Who’d be on your literary dinner list?

Today is World Poetry Day. On Facebook this morning I made a comment that W.H. Auden was one of, say, ten people with whom I’d like to have had a long literary dinner party. This got others thinking (along the lines of “Rod Benson reads literature?!!”,  and possibly also “pffft”), and Mike Frost asked me who, apart from him, would be on my list.

Well, if we limited the guests to novelists writing in English during the past century, and insisted on five women and five men, my guest list would be the one printed below. Sorry, Mike, but you’d be on some of my other lists, and I’d guarantee you a fine dining experience with people who’d get you fired up and more.

A similar list of poets is more difficult to assemble, at least for me, but I’ll give it some thought and blog it here later.

Who’d be on your literary dinner list?

Iris Murdoch

Graham Greene

Zadie Smith

Philip Roth

Flannery O’Connor

Anthony Burgess

Mary Wesley

David Malouf

Joyce Carol Oates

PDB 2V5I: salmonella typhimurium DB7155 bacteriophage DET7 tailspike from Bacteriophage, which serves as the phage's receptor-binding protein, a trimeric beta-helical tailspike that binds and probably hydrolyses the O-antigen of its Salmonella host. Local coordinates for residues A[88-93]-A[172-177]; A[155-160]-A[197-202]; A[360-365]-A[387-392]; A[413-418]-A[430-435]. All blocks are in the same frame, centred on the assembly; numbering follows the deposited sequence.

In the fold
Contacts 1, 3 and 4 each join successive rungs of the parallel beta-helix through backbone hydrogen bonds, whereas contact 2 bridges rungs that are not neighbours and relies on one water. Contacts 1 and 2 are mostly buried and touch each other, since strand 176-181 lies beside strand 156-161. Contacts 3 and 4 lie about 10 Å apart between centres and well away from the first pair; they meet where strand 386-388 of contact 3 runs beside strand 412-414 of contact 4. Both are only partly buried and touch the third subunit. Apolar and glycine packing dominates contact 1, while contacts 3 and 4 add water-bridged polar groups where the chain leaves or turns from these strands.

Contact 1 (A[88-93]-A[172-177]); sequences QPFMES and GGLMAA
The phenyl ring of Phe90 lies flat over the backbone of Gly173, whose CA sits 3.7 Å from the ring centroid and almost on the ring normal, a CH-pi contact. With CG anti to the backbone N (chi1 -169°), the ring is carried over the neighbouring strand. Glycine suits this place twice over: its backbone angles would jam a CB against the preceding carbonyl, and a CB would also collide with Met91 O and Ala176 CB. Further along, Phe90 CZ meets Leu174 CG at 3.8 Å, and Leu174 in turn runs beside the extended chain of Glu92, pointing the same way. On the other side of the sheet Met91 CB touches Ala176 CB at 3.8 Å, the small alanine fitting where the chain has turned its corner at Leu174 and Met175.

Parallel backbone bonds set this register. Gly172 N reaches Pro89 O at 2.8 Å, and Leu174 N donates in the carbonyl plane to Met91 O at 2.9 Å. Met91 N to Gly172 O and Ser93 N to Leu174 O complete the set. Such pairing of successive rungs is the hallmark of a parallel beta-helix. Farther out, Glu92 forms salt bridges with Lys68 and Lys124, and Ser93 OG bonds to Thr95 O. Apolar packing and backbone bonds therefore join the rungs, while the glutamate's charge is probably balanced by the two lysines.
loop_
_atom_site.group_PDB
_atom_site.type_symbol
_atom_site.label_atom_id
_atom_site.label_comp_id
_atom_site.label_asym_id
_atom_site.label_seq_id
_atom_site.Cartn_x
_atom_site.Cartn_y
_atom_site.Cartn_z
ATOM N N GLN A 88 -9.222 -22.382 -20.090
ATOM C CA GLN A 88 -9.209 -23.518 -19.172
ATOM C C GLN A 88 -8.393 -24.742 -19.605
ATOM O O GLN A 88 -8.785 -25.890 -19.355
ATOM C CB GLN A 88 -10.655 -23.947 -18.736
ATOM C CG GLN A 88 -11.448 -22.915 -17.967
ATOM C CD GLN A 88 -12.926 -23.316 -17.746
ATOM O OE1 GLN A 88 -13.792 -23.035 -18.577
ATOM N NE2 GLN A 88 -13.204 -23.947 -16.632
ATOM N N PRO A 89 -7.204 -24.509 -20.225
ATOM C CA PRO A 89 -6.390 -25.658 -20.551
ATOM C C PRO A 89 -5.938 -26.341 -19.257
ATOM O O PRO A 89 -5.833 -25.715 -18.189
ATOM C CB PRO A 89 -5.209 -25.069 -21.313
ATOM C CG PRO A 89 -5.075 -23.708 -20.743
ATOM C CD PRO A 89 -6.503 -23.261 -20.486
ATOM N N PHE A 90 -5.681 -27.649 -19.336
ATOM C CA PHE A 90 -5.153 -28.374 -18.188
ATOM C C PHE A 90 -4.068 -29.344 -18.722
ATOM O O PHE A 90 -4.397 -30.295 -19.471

T.C. Boyle

And to serve the courses, I’d want Harold Bloom and Ayn Rand. With Bob Carr serving drinks. No, scratch Bob and call Bob Ellis.


P.S. Okay, so Mark Colvin pointed out to me via Twitter that ten guests at one table would be crazy. Sans the 20th-century limitation, he reckons he’d have Mary Shelley, Voltaire, Dickens, George Eliot, and Kingsley and Martin Amis “for verbal fireworks” (heh heh). So feel free to divide my list after Flannery for two still awesome nights of revelry, ranting and rancour.

One Reply to “Who’d be on your literary dinner list?”

  1. 5 from the 20th Century:

    Vladimir Nabovok
    David Foster Wallace
    John Updike
    Norman Mailer
    Martin Amis

    As Nabovok said, when it comes to literature my tastes are distinctly homosexual.

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